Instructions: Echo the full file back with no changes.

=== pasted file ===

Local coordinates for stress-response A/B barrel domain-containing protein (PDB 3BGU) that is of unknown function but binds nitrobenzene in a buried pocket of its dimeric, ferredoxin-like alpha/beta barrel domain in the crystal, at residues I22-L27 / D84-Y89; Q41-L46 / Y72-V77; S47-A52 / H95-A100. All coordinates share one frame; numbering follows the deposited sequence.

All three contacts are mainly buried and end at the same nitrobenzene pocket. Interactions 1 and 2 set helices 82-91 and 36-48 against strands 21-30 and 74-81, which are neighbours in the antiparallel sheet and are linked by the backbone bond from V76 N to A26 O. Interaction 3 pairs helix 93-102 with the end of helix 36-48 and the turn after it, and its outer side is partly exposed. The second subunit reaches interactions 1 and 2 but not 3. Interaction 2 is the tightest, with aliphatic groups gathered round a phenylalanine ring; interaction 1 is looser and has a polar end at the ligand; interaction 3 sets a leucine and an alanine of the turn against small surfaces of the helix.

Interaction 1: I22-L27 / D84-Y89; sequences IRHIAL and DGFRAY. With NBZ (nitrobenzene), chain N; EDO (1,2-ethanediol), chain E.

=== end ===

Local coordinates for stress-response A/B barrel domain-containing protein (PDB 3BGU) that is of unknown function but binds nitrobenzene in a buried pocket of its dimeric, ferredoxin-like alpha/beta barrel domain in the crystal, at residues I22-L27 / D84-Y89; Q41-L46 / Y72-V77; S47-A52 / H95-A100. All coordinates share one frame; numbering follows the deposited sequence.

All three contacts are mainly buried and end at the same nitrobenzene pocket. Interactions 1 and 2 set helices 82-91 and 36-48 against strands 21-30 and 74-81, which are neighbours in the antiparallel sheet and are linked by the backbone bond from V76 N to A26 O. Interaction 3 pairs helix 93-102 with the end of helix 36-48 and the turn after it, and its outer side is partly exposed. The second subunit reaches interactions 1 and 2 but not 3. Interaction 2 is the tightest, with aliphatic groups gathered round a phenylalanine ring; interaction 1 is looser and has a polar end at the ligand; interaction 3 sets a leucine and an alanine of the turn against small surfaces of the helix.

Interaction 1: I22-L27 / D84-Y89; sequences IRHIAL and DGFRAY. With NBZ (nitrobenzene), chain N; EDO (1,2-ethanediol), chain E.